Nine-year-old Cecilia Ines Lopez has been watching nine hours of television a day. Her 16-year-old aunt has spent so much time on Instant Messenger she complains she has nothing more to say.
For five long days, the only glimpse the girls have caught of their normally bustling neighborhood has been through the barred windows of their cramped cinderblock row house. Their parents — like many across Mexico City — grounded them when swine flu hit.
"We're like caged lions," Cecilia's grandmother, Constancia Sosa, said Tuesday in the family's tiny living room decorated with ornately carved wooden couches, religious statues, family photos and fake flowers.
"We sit in here all day, listen to the news about how bad things are. One more week of this and we're going to fall into a serious depression — or become hysterical."
This city of 20 million people has shut itself in as authorities try to prevent the epidemic from spreading. But with no schools, no movie theaters and no cafes to while away the hours, many are already going stir crazy.
On Tuesday, officials banned Mexico City's 25,000 restaurants from serving customers — takeout is still OK — and closed gyms, swimming pools and pool halls. Already, nightclubs, museums, zoos and movie theaters had been off-limits. And schools have been closed nationwide until at least May 6.
For the six-member Lopez family, their 13-foot-by-13-foot home in a working-class neighborhood has become a bunker. Life has been reduced to painful stretches of boredom and irritation, shattered by bouts of anxiety.
Sosa, 52, has had it with her daughter Ilse. Since school closed, the 16-year-old has been practicing her Mexican folk dances — with plenty of foot-stomping — in the living room. She also spends her time talking on the phone or instant-messaging friends — and is sick of both.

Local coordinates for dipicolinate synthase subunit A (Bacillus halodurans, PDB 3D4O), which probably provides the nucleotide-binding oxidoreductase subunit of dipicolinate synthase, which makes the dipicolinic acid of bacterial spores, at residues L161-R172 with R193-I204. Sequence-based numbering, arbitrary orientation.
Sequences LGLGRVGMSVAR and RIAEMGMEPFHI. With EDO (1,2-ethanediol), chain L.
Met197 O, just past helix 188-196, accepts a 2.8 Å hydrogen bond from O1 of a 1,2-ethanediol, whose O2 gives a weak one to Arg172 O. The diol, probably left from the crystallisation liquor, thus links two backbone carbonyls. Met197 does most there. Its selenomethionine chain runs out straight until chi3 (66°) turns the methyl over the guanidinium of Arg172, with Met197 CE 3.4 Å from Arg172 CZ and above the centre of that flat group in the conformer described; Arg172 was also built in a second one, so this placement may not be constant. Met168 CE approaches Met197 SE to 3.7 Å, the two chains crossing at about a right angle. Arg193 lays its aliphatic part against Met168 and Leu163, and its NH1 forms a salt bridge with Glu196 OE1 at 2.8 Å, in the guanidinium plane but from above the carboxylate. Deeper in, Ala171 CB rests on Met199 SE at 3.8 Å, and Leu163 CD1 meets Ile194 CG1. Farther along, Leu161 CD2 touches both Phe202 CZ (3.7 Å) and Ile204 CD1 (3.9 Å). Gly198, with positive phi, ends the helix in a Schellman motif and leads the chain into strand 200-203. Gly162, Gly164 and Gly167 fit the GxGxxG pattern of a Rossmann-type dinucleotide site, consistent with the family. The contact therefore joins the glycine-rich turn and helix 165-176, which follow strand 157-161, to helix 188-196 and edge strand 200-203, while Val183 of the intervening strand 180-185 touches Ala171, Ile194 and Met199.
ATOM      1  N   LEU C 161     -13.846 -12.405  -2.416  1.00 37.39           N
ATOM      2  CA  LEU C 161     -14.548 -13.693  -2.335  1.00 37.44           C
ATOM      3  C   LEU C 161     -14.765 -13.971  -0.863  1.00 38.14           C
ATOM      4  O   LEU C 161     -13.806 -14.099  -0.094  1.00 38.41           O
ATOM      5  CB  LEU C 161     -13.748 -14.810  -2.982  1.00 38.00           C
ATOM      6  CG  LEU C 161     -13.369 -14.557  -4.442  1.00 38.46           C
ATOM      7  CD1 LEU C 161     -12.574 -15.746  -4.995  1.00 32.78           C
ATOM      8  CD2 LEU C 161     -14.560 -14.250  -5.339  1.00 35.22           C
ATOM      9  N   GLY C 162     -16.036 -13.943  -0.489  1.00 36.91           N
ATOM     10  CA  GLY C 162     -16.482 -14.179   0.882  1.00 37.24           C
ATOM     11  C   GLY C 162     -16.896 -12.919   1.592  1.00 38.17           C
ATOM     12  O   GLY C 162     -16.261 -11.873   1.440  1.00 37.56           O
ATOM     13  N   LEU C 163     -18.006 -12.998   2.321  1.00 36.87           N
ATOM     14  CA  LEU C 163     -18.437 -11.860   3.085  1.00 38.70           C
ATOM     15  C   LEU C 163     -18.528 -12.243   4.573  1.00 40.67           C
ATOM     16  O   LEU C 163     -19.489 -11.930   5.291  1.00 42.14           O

Sosa is also fed up with Cecilia and her 10-year-old sister, who race up and down the stairs as they search for activities to keep themselves occupied. They can't leave the house — only Cecilia's father forays out to work, and to pick up food and surgical masks.
Cecilia said it isn't her fault: "I sit here. I go upstairs to see what there is to play with. I get bored. I come down here to see what they're doing. And then I go to sleep."
"Yesterday we watched nine hours of TV," she said, rolling her eyes and slouching into her chair in exasperation.
Outside, the overcrowded city has become almost spacious. Traffic flows easily down broad avenues and normally crowded squares are crisscrossed by the occasional pedestrian.
Even one of the city's main produce market, La Merced, has emptied. Normally, thousands of sweaty bodies jostle against one another among the towering mounds of jalapenos, mangos and squash blossoms. On Tuesday there was hardly a soul, save produce sellers and the occasional health worker taping up posters warning people to steer clear of crowds.
"I'm more scared about the drop in sales than the illness," said Jaime Blas, 50, trying to sell pecans and pumpkin seeds with a surgical mask covering his face. "How are we going to eat?"
Avocado seller Rodrigo Antonio Rebollo, 39, said he has no money for milk, so his three children are getting by on beans and coffee — plus some handouts from colleagues who give him produce about to rot.
"A lot of my clients are taco sellers and they're not working either because they also don't have customers," he said.
Few people were eating out already, and on Tuesday the government ordered all restaurants to stop serving sit-down meals because people could catch the flu from the next table.
Augustina Alvarez Cervantes, 55, said the owner of the Mexican restaurant where she waits tables called and told her to shut down until further notice. She was stacking tables and emptying the refrigerator of food that might go bad, and worrying about how she would feed her two daughters and infant grandchild.
"We're left without a paycheck," she said, "but we still have expenses."
Wealthier parents had more options, but their kids were equally restless. Pediatrician Joaquina Lorente has stayed home to field calls from panicked parents as her three little girls quarrel and whine around her.
Lorente, 39, is grateful she has a garden with a swing set. But her children play "school," longing for the day when they can return to classes.
"They're watching a lot of TV," Lorente said. "I used to limit TV but that seems so minor now compared to what we're facing."